Researchers report a rise in eye injuries from non-powder guns, the vast majority of which are caused by BB guns -- bringing to life a well-worn film script cliche. Photo courtesy of HealthDay News
Nov. 25 -- Popularized in movies, the phrase, "You'll shoot your eye out," is often repeated jokingly whenever someone talks about BB or paintball guns.
But it's no laughing matter. These "non-powder" guns can cause serious, life-altering injuries, and these injuries are now happening far more often.
In fact, a new study found that while the overall rate of injuries due to BB and paintball guns has dropped around half since 1990, the rate of eye injuries has risen by 30 percent.
"These findings raise a red flag. Non-powder firearm injuries are among the most serious injuries we see to the eye, with fireworks a close second," said study senior author Dr. Gary Smith, who directs the Center for Injury Research and Policy at Nationwide Children's Hospital in Columbus, Ohio.
People sometimes dismiss these types of firearms as "toy" or "starter" guns, but Smith said they can cause very serious injuries, and even deaths.
"I've seen a BB gun penetrate the chest. I've seen a pellet gun penetrate the skull. Eye injuries from non-powder firearms can result in partial or complete blindness," Smith said.
Non-powder firearms include BB, pellet, airsoft and paintball guns. These guns use air pressure, carbon dioxide pressure or a spring-loaded mechanism to shoot. They may propel metal or plastic projectiles of varying shapes and sizes. The speed at which these guns shoot varies, according to background information in the study.
These guns are typically used for target shooting, small animal hunting and recreational combat simulations (paintball and airsoft), the study authors said.
There are no federal regulations guiding the use of these guns. Smith said that about half of states have laws regarding the use of non-powder guns, but they're quite variable.
The researchers used a large national database that tracks injuries in children under 18 treated in U.S. emergency departments. From 1990 through 2016, the researchers found reports of more than 364,000 non-powder gun injuries in children serious enough to warrant an emergency room visit -- that's an average of nearly 13,500 children each year.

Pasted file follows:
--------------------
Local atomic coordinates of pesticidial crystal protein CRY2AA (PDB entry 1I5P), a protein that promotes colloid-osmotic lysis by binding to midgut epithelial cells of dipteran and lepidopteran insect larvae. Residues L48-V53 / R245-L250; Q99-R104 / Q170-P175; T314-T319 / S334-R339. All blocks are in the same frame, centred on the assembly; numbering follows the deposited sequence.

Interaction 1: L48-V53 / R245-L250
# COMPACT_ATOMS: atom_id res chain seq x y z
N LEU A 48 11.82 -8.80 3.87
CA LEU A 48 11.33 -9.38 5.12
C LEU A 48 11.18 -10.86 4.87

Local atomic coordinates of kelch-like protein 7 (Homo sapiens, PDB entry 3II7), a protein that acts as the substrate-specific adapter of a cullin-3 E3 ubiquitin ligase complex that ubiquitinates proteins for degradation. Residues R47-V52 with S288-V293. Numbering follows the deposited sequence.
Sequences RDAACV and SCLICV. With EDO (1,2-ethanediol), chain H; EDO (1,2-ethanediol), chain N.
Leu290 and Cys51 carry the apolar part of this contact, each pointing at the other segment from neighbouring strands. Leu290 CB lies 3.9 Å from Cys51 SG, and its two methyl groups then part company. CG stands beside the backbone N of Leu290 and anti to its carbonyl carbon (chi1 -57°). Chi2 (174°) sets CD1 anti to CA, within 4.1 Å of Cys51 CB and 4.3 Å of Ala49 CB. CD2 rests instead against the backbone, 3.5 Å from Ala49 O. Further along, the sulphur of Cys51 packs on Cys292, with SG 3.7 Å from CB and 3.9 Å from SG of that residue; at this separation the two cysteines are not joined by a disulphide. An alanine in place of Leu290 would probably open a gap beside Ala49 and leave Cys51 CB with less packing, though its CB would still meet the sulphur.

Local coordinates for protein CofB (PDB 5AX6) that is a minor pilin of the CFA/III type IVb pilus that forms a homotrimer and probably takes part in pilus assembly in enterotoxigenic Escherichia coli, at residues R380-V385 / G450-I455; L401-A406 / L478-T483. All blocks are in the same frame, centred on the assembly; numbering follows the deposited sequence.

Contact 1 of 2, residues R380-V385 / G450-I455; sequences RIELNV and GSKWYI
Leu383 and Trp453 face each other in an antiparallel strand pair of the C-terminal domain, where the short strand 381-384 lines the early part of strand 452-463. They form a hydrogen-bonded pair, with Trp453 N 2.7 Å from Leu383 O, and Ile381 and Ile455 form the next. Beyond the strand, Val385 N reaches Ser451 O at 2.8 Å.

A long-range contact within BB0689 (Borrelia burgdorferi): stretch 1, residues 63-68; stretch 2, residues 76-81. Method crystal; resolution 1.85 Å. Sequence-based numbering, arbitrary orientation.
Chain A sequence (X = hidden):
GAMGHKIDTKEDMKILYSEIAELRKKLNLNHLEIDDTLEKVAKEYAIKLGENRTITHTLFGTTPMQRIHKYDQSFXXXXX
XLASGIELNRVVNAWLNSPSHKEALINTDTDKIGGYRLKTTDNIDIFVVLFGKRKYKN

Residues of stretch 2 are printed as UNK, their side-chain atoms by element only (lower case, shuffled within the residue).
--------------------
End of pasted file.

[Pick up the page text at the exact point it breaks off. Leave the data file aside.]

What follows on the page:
About 7 percent of the children injured by non-powder guns needed to be admitted to the hospital.
Eighty-seven percent of the injuries occurred in boys. Most of the injuries occurred in children aged 6 to 17. The average age of those injured was 12. Most injuries occurred at home.
The head and neck area was the most commonly injured -- about 40 percent of injuries occurred in this area. Upper extremities, such as the arms, were the next most injured area. Eye injuries accounted for almost 15 percent of all non-powder firearm injuries.
BB guns were responsible for 81 percent of injuries, followed by pellet guns causing 15.5 percent of the injuries. Paintball guns caused about 3 percent of injuries, while airsoft guns caused less than 1 percent.
Dr. Teresa Amato, chair of emergency medicine at Northwell Health's Long Island Jewish Forest Hills Hospital, said, "Despite the fact that the number of injuries declined over the study time period, there was a substantial increase -- over 30 percent -- in eye injuries. There were nearly 54,000 eye injuries during the study period." She was not involved with the study, but reviewed the findings.
Amato noted some of the eye injuries were minor, but some were quite severe, causing partial and sometimes total vision loss.
"Over 20 percent of these eye injuries required hospitalization for further management and treatment. It is very uncommon for eye injuries to require such hospitalization, but non-powder firearm eye injuries are the leading cause of eye injury hospitalization in pediatrics," she explained.
Both experts recommended using protective eyewear when using these guns. If a child does sustain an injury to the eye, Amato said emergency care is needed to make sure the eye isn't seriously injured.
Some states have laws about when children can have these types of guns, but Smith suggested letting your child's maturity level be a guide. "Children develop at different rates, so there's no clear consensus on what age a child is developmentally able to handle a potentially fatal non-powder firearm," he said.
In addition to wearing eye protection, Smith said kids must be appropriately trained in how to use the gun safely. Children also must be supervised when using these guns, though it may be possible to eventually back off on supervision as a child matures.
The bottom line, Smith said, is "Don't take these weapons lightly."
The findings were published Nov. 25 in Pediatrics.
Learn more about non-powder gun safety from Nationwide Children's Hospital.
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